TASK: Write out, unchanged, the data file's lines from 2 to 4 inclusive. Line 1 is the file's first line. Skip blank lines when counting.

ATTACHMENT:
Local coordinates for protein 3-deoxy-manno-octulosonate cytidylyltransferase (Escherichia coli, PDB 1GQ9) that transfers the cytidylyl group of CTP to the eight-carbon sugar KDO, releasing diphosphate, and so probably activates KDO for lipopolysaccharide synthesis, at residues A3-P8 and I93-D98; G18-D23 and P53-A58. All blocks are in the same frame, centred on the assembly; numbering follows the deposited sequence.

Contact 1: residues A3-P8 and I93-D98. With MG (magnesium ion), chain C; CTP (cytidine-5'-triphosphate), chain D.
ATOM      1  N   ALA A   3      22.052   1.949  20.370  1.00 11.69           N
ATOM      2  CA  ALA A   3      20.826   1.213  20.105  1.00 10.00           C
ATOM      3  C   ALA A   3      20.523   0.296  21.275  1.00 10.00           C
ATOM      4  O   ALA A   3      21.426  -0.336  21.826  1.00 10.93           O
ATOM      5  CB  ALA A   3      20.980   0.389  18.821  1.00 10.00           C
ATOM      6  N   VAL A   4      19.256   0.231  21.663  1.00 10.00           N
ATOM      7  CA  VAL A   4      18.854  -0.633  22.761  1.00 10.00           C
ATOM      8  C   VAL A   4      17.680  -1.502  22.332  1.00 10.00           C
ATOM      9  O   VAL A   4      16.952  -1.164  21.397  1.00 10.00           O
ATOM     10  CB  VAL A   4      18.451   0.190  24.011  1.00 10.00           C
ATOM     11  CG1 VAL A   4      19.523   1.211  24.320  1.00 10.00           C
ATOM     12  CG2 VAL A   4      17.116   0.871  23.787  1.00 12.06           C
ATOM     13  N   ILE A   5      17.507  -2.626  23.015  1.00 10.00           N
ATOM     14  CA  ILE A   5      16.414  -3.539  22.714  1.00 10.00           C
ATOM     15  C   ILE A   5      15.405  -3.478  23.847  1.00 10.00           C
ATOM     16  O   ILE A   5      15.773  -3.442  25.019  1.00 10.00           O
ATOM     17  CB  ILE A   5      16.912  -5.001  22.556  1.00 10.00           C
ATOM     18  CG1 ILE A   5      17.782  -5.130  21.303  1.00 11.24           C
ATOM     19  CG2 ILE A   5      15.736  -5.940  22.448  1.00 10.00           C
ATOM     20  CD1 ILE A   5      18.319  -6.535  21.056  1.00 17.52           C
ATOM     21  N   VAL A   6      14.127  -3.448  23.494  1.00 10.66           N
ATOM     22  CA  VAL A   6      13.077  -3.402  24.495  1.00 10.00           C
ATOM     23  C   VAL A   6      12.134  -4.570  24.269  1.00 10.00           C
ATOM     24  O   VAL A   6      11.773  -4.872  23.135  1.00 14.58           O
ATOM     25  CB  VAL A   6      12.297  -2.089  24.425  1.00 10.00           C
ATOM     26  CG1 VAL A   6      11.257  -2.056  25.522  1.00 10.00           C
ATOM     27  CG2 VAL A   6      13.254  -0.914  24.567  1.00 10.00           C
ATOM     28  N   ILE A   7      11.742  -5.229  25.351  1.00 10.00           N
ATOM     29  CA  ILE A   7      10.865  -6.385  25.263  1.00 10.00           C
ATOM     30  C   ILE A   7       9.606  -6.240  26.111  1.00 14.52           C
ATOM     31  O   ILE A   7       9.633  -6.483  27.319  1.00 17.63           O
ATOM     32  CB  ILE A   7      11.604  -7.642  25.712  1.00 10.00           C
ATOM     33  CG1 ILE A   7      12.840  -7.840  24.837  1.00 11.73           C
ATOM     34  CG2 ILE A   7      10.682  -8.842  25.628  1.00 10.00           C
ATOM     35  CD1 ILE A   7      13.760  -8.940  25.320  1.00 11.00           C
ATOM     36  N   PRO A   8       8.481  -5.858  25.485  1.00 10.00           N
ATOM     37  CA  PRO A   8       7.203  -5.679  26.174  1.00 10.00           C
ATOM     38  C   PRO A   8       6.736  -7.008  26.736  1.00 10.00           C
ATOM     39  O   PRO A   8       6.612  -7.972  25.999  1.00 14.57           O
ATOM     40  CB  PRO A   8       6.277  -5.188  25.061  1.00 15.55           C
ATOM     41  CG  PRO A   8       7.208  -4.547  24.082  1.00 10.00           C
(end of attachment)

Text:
Contact 1: residues A3-P8 and I93-D98. With MG (magnesium ion), chain C; CTP (cytidine-5'-triphosphate), chain D.
ATOM      1  N   ALA A   3      22.052   1.949  20.370  1.00 11.69           N
ATOM      2  CA  ALA A   3      20.826   1.213  20.105  1.00 10.00           C